A Midsummer Night's Dream (VHS)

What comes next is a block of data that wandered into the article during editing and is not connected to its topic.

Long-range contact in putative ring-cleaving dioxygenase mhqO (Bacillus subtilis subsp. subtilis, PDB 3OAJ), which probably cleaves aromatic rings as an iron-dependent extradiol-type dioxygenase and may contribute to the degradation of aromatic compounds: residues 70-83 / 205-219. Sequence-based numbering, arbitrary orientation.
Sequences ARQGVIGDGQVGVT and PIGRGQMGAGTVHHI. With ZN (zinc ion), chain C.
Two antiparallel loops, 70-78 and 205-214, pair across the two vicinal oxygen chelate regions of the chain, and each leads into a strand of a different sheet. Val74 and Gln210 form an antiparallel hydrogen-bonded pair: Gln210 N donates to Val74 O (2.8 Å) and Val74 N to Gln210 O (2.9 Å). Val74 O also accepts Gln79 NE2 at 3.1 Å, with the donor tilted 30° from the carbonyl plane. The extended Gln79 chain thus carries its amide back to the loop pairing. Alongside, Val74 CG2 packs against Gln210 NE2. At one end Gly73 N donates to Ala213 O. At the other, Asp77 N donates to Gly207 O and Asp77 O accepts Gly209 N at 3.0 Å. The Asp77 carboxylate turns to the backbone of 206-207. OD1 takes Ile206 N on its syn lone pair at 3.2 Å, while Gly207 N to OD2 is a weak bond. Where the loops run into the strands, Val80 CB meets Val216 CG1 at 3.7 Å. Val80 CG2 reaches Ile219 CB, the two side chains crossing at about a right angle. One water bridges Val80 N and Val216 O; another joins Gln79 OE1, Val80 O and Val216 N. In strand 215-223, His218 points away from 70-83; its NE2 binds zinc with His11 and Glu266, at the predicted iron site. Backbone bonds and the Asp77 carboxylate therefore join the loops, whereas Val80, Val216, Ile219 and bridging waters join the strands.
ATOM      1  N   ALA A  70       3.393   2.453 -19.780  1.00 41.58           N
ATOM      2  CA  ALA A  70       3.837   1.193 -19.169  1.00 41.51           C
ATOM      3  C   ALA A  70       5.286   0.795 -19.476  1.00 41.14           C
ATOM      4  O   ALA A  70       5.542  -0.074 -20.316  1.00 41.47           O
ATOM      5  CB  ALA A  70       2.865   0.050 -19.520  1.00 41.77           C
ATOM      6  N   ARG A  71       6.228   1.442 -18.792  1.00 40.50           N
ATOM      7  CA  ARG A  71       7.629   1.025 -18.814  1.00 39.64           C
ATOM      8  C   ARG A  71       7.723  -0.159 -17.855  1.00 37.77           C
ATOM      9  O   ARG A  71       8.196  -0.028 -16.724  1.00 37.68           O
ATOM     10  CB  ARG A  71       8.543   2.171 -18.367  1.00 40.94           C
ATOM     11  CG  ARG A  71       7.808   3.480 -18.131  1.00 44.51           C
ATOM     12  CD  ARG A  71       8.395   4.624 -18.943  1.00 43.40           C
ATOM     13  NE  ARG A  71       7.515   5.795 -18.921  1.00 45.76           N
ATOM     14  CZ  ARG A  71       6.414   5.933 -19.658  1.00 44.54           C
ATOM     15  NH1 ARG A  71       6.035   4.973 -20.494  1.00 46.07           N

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Renowned theatrical director Adrian Noble directed the Royal Shakespeare Company's mid-'90s stage production and helmed this film adaptation of that version. Its 1999 video release was apparently to coincide with Michael Hoffman's higher-profile feature of the same year. The setting is very theatrical in nature, with nearly all of the scenes taking place on a theater stage. The story is also bookmarked by a child (Osheen Jones), who is apparently dreaming all of the events, and also appears frequently in most of the scenes. Hyppolyta/Titania (Lindsey Duncan) and Theseus/Oberon (Alex Jennings) drive the plot with their romantic bickering, which stems from the romantic foursome of Demetrius (Kevin Doyle), Hermia (Monica Dolan), Lysander (Daniel Evans), and Helena (Emily Raymond). Lysander and Hermia are in love, but Hermia is promised to Demetrius by Hermia's father, Egeus. Helena, who is Hermia's best friend, is in love with Demetrius, but Demetrius loathes her. As one would expect, Lysander and Demetrius are very hostile towards one another. Hyppolyta feels strongly for Hermia and Lysander' case and becomes angry with Theseus when he takes Egeus' part in the predicament. Lysander and Hermia flee, Demetrius pursues, and is, in turn, pursued by Helena. The foursome then encounter the fairy kingdom, led by Oberon and Titania. Oberon orders his lackey, Puck (Barry Lynch), to cast a spell on Titania as a form of retribution for an argument the royal pair are currently having. Oberon also commands Puck to place the same spell on Demetrius, whom he has witnessed scorning Helena. However, due to miscommunication, Puck enchants Lysander instead. The scene becomes hectic, with enchantments and miscommunication abounding. At one point, Helena becomes the focus of love from both Demetrius and Lysander, while Hermia assumes the scorned woman role. Meanwhile, Titania has been forced to become infatuated with a mortal named Bottom (Desmond Barrit), whom Puck has enchanted with an ass head. By movie's end, however, all is straightened out. The fairy rulers reconcile and the mortal couples are united in marriage. At the wedding party, Theseus and his minions are entertained by the Pyramus and Thisbe play as performed by the rude mechanicals headed by Bottom. The Pyramus and Thisbe play-within-a-play is traditionally one of the highlights of the piece, but seems to lack some focus in this treatment. As films go, this is standard fare, technically speaking. In relation to other filmed versions of A Midsummer Night's Dream, however, few are more enjoyable. ~ Ryan Shriver, Rovi